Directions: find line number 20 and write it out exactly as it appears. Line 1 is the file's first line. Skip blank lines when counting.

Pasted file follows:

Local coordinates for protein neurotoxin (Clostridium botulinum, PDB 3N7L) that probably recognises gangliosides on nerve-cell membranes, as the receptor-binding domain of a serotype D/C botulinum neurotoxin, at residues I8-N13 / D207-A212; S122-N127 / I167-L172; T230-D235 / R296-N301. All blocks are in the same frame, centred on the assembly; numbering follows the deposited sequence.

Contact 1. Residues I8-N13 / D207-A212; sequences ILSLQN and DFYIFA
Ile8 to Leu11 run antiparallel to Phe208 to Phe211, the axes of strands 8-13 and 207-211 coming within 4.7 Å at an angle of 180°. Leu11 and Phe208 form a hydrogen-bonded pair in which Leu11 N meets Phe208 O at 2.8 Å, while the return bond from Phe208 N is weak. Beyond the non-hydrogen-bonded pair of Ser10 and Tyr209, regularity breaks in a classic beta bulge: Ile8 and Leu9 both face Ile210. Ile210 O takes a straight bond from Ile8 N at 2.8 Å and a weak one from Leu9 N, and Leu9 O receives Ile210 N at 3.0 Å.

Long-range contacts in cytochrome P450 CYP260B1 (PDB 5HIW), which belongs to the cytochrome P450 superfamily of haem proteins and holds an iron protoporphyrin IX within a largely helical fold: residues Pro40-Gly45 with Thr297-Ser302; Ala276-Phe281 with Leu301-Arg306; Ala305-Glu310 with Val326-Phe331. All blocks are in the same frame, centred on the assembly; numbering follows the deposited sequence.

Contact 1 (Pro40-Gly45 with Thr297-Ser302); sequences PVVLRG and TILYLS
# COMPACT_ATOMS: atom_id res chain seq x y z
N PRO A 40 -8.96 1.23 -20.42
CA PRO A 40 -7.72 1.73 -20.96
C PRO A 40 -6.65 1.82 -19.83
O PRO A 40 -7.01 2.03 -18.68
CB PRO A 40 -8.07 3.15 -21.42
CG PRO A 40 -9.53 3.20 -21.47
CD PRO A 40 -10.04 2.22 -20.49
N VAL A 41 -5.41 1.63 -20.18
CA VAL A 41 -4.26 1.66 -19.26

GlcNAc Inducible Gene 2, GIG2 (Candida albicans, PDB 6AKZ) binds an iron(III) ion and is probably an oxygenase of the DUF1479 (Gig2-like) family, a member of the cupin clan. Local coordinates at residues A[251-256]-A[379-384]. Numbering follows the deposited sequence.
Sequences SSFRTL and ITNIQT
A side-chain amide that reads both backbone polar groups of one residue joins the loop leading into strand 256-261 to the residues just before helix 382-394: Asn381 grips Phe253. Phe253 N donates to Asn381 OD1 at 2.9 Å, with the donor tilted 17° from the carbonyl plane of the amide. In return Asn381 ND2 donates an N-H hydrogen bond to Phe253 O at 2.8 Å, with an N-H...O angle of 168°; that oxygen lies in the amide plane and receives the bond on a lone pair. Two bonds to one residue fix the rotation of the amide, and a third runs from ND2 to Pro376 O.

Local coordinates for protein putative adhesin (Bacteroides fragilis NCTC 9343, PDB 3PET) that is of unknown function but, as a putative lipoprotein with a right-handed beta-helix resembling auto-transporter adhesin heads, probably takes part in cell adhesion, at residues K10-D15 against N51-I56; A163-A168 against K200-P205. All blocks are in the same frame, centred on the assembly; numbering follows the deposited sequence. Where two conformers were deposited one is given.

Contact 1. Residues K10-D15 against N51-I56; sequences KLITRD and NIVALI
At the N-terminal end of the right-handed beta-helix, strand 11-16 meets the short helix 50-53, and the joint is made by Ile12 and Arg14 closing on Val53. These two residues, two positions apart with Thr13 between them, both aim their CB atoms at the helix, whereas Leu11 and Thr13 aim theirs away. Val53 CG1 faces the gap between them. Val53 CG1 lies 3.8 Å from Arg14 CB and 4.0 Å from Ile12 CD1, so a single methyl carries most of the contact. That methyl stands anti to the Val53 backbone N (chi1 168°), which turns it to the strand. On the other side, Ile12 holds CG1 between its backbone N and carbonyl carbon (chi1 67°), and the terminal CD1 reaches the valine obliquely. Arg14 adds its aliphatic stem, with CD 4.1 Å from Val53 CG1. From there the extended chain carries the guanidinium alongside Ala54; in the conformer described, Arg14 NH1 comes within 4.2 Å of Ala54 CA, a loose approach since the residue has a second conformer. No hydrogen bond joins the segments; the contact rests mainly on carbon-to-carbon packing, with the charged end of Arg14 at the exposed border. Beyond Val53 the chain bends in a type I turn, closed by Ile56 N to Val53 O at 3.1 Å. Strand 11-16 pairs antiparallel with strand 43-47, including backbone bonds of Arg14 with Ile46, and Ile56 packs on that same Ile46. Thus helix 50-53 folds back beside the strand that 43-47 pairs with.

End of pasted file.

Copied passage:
Contact 1. Residues K10-D15 against N51-I56; sequences KLITRD and NIVALI